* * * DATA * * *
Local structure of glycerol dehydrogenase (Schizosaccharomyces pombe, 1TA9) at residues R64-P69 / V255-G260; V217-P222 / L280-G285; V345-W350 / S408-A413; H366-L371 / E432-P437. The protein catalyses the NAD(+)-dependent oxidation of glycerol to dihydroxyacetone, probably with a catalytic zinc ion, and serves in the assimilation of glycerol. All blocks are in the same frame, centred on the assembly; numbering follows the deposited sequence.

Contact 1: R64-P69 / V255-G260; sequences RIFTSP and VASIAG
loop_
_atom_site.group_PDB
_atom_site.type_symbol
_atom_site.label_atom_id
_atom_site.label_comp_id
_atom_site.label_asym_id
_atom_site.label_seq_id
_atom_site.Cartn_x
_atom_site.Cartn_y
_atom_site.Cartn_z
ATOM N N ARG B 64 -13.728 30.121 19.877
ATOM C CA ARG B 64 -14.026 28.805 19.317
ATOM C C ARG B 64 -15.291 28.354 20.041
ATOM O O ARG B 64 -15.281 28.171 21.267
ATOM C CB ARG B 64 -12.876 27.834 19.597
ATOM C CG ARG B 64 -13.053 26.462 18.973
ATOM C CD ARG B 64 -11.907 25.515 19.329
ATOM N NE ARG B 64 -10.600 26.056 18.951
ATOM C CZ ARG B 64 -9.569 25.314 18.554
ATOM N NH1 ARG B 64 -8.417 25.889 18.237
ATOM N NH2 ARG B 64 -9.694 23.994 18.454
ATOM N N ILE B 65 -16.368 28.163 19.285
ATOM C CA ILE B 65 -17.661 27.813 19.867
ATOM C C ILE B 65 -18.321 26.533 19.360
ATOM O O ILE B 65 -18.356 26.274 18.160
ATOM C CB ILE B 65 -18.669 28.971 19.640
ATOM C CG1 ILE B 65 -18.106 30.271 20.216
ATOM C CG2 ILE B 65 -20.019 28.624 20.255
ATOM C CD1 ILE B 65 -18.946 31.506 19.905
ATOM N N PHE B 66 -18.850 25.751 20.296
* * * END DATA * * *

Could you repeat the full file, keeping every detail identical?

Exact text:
Local structure of glycerol dehydrogenase (Schizosaccharomyces pombe, 1TA9) at residues R64-P69 / V255-G260; V217-P222 / L280-G285; V345-W350 / S408-A413; H366-L371 / E432-P437. The protein catalyses the NAD(+)-dependent oxidation of glycerol to dihydroxyacetone, probably with a catalytic zinc ion, and serves in the assimilation of glycerol. All blocks are in the same frame, centred on the assembly; numbering follows the deposited sequence.

Contact 1: R64-P69 / V255-G260; sequences RIFTSP and VASIAG
loop_
_atom_site.group_PDB
_atom_site.type_symbol
_atom_site.label_atom_id
_atom_site.label_comp_id
_atom_site.label_asym_id
_atom_site.label_seq_id
_atom_site.Cartn_x
_atom_site.Cartn_y
_atom_site.Cartn_z
ATOM N N ARG B 64 -13.728 30.121 19.877
ATOM C CA ARG B 64 -14.026 28.805 19.317
ATOM C C ARG B 64 -15.291 28.354 20.041
ATOM O O ARG B 64 -15.281 28.171 21.267
ATOM C CB ARG B 64 -12.876 27.834 19.597
ATOM C CG ARG B 64 -13.053 26.462 18.973
ATOM C CD ARG B 64 -11.907 25.515 19.329
ATOM N NE ARG B 64 -10.600 26.056 18.951
ATOM C CZ ARG B 64 -9.569 25.314 18.554
ATOM N NH1 ARG B 64 -8.417 25.889 18.237
ATOM N NH2 ARG B 64 -9.694 23.994 18.454
ATOM N N ILE B 65 -16.368 28.163 19.285
ATOM C CA ILE B 65 -17.661 27.813 19.867
ATOM C C ILE B 65 -18.321 26.533 19.360
ATOM O O ILE B 65 -18.356 26.274 18.160
ATOM C CB ILE B 65 -18.669 28.971 19.640
ATOM C CG1 ILE B 65 -18.106 30.271 20.216
ATOM C CG2 ILE B 65 -20.019 28.624 20.255
ATOM C CD1 ILE B 65 -18.946 31.506 19.905
ATOM N N PHE B 66 -18.850 25.751 20.296